His name is Pickle. If you wanted to give him a last name, it would most likely be Cucumis, because Pickle is, well, a pickle. He stands at a glorious four-foot-eleven and has the face of what could be a young Alfred Korzybski. However, Pickle and Alfred Korzybski are two very different beings. One was a Polish-American philosopher; the other is a food. Because Pickle’s brain has been preserved in vinegar and brine, he has a limited knowledge of philosophy and general semantics. It seems ineffective for Pickle to study Korzybski’s teachings, because a pickle has no business in human engineering; however, these studies are quite necessary for an anthropomorphic pickle struggling in our human-dominated socio-cultural environment. Life is hard, especially when your soul is trapped inside a pickle.
Pickle’s dream has always been to live in in New York City, where everybody is a nobody – the perfect place to blend into the human complex. Pickle is still a nobody, but not where he can live a life free from attention. Pickle lives in the middling Tillamook County – Cloverdale, Oregon. There, he works at Martella’s grocery store. Pickle is forced upon the eyes of nearly all of Cloverdale’s two-hundred and forty residents on a weekly basis simply by standing behind that dingy counter. He is accompanied by a fellow human employee everyone calls Gud, a bearded teenager who more or less does Pickle’s work for him.
Pickle has no hands or limbs. Therefore, he cannot physically work.
In fact, the manager of Martella’s rarely pays Pickle. This is sensible on the manager’s part, for Pickle has virtually no use for money. Pickles do not have the same requirements for survival as humans do, and therefore have no place in the human economy.
Pickle is only making the most he can out of existence with what little understanding of it he possesses – a life not too different from the average person. One thing that seems to make his crummy job with Gud worth it is one of Martella’s weekly customers. The bell that rings when the main door opens doesn’t always work, but it surely rings when she walks in. She always wears a skirt that reveals her elegant legs. Pickle does not have legs, so this fascinates him. Her eyes are a glossy bright green. Pickle appreciates this color, for he is a pickle and pickles are usually green, but his olive-drab green texture could never compare to the beautiful emerald shade with which she looks upon the world. Pickle mapped out their future together the moment he first laid eyes on her.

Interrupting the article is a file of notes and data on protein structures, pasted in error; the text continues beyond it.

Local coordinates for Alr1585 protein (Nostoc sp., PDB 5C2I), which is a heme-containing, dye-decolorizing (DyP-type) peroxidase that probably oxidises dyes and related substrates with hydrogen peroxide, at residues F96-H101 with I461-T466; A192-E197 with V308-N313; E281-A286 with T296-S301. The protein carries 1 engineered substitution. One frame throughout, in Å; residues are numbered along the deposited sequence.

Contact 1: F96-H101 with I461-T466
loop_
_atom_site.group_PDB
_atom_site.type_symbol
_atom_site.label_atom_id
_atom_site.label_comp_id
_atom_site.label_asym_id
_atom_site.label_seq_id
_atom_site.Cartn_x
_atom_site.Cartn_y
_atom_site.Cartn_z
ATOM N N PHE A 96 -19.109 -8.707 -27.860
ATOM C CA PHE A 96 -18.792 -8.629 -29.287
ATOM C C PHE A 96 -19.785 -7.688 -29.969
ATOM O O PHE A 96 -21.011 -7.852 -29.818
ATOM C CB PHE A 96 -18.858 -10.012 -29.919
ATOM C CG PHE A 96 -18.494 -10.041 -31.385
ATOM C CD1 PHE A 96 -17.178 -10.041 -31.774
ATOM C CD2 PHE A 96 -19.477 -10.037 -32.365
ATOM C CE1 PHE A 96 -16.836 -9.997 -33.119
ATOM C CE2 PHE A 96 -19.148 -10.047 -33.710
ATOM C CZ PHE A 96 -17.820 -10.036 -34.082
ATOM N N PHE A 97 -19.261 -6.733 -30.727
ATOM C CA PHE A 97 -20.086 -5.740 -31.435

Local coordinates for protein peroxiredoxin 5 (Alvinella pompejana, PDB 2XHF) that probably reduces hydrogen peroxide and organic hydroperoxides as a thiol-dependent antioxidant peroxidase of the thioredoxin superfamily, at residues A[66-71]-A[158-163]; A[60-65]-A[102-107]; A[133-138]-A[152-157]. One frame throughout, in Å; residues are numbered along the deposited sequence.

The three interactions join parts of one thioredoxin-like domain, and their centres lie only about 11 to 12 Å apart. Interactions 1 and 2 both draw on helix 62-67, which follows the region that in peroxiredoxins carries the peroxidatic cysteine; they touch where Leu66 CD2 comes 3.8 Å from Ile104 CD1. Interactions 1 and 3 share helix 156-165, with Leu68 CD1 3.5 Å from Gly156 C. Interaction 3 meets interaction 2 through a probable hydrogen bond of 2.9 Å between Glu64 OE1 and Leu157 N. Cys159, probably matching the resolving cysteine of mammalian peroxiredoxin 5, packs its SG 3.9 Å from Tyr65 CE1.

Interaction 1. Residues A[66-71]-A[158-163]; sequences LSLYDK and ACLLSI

He imagined their first kiss by the river running through Cloverdale – her lips pressed against the crisp texture of his juicy skin, her hands running up the bumps on his pickled body. Days after, they would marry and move into an apartment on Tenth Avenue in New York City to raise their pickle children, beginning a movement for pickle equality across the United States. Perhaps one day, one of Pickle’s descendants would be nominated for an Academy Award. History books would have an entire chapters dedicated to the rise of pickles in society, and pickles would learn to read.
Pickle cannot read.
A name would complete his image of her, but he had no way of finding out. Gud never talked to the customers and she was always alone. Pickle usually would never speak, for his voice sounded muddy, but he feels now is the time. He must know her name. She slowly approaches the counter, raising his pH level with every step. She smiles and sets her shopping basket on the counter. Pickle loses himself in her smile as Gud removes the contents of the basket, which slowly grab Pickle’s focus. The girl’s smile loses innocence. Pickle’s brine mind begins to fall apart.
Vlasic: Zesty Dills, $3.84. ✷
Peter Cull graduated from the University of Oregon in 1997. He lives in Tillamook County where he grew up and is now a freelance author. He has written several short stories in the past, including “The Life and Times of Hubert Fish” and “Mailbox Games,” and is currently working on a novel titled The Dubious Existence of the Silly Man with the Silly Name. Peter plans to move to New York City after publishing his novel and continue to inspire kindness in his community.